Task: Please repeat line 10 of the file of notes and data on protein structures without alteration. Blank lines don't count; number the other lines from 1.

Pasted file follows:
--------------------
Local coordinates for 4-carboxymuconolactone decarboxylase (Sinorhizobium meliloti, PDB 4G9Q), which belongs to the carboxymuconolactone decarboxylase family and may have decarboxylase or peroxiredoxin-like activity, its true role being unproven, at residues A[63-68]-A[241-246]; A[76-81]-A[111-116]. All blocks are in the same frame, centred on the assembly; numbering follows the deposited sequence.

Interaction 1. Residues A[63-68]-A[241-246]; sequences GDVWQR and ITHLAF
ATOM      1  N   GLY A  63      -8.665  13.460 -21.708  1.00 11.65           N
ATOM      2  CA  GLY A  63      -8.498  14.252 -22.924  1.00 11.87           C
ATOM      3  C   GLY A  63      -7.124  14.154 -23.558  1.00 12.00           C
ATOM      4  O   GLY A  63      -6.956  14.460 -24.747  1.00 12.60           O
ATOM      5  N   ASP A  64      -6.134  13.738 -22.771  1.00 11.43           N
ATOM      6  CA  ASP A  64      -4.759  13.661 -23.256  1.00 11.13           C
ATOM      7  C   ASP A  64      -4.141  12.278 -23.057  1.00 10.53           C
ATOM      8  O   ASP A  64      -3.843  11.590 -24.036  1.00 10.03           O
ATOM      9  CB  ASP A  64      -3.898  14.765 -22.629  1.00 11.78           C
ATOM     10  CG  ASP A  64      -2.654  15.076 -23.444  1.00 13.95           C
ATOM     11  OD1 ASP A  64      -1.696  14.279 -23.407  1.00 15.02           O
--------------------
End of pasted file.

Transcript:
ATOM      8  O   ASP A  64      -3.843  11.590 -24.036  1.00 10.03           O